BANGKOK – Thai Prime Minister Yingluck Shinawatra has dissolved parliament and called an election, after sustained protests in the capital, Bangkok.
The move followed the resignation of all opposition MPs from parliament on Sunday, and came as protesters marched again on Government House.
Ms Yingluck won elections in 2011.
But the protesters say her government is controlled by her brother, ousted leader Thaksin Shinawatra, and have vowed to continue demonstrating.
Early on Monday, as protesters set off for Government House, Ms Yingluck announced on television that she would call elections.
“The government does not want any loss of life,” she said.
“At this stage, when there are many people opposed to the government from many groups, the best way is to give back the power to the Thai people and hold an election,” she said. “So the Thai people will decide.”
The elections will likely be held on 2 February, Thai government officials say.
In the general election in July 2011, Ms Yingluck’s Pheu Thai party won a majority, with 265 seats to the Democrat Party’s 159 seats.
Pheu Thai draws considerable support from mainly poor and rural areas of Thailand, and would be seen as well-placed to win an election.
The BBC’s Jonathan Head, in Bangkok, says the election call is still unlikely to satisfy many of the protesters, who have argued that the entire democratic system needs to be changed, and that Ms Yingluck and her family must leave the country.
Anti-government protesters, who have been calling for her government to be replaced with an unelected “People’s Council”, say the rallies will continue.
Protester leader Suthep Thaugsuban, who was formerly a senior opposition politician, said: “The movement will keep on fighting. Our goal is to uproot the Thaksin regime.”
“Although the House is dissolved and there will be new elections, the Thaksin regime is still in place,” he added.
Around 150,000 protesters are out on the streets of Bangkok, converging around Government House from several different directions.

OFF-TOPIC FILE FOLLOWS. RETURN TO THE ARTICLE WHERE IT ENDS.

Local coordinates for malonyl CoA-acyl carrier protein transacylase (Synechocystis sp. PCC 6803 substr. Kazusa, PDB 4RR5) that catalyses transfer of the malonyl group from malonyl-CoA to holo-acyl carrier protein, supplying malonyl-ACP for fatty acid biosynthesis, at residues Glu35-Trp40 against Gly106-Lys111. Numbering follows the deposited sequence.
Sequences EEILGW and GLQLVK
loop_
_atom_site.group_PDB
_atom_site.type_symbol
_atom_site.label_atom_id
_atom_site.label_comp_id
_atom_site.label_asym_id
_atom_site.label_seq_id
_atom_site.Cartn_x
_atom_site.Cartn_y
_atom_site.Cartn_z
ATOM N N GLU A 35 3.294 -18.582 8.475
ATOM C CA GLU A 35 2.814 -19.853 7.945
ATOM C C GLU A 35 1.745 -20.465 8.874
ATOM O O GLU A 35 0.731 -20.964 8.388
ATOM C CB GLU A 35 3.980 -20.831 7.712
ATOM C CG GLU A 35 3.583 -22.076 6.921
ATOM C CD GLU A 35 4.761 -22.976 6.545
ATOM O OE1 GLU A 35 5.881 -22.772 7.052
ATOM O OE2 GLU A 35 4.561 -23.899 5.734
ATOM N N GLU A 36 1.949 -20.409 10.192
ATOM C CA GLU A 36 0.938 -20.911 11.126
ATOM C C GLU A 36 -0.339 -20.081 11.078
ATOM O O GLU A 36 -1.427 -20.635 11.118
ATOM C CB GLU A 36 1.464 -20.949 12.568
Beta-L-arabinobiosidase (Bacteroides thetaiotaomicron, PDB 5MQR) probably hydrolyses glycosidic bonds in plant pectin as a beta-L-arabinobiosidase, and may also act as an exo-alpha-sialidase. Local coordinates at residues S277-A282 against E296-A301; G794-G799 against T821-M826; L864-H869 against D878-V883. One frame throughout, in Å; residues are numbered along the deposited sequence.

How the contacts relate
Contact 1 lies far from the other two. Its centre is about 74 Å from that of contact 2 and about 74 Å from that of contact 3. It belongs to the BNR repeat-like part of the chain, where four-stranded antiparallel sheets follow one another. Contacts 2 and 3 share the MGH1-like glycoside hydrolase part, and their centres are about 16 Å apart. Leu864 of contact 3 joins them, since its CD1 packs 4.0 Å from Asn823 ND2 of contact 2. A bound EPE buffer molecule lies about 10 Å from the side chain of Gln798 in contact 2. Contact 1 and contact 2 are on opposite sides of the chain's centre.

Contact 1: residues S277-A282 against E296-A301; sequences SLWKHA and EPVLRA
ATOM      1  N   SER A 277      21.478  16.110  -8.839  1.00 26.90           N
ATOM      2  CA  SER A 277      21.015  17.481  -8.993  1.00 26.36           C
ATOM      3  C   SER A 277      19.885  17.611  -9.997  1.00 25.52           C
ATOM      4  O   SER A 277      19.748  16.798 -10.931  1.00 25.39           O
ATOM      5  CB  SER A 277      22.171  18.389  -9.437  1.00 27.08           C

More than 60 schools in Bangkok have closed as a precautionary measure, AP news agency reports.
“Police are unarmed, with only shields and batons. We will not use tear gas, or if we have no choice, its use will be limited,” Interior Minister Jarupong Ruangsuwan said on Sunday.
There have been no reports so far of violence in Monday’s protests. However, violent clashes broke out during last week’s protests, with five people killed.
More than 90 people died during the political turmoil of 2010, when thousands of supporters of ousted leader Mr Thaksin, who is also Ms Yingluck’s brother, occupied parts of Bangkok. They were eventually cleared by the army.
Mr Thaksin is in self-imposed exile after he was overthrown in a military army coup in 2006 and convicted of corruption. However, he is still considered influential in Thai politics.
The latest row began when Ms Yingluck’s government attempted to introduce a controversial political amnesty bill, which critics said would have allowed Mr Thaksin to return to Thailand without having to serve time in jail.
The bill sparked massive opposition and brought tens of thousands of protesters to the streets.
It was rejected by the Senate, but anti-government demonstrations continued, as protesters called for the government to resign.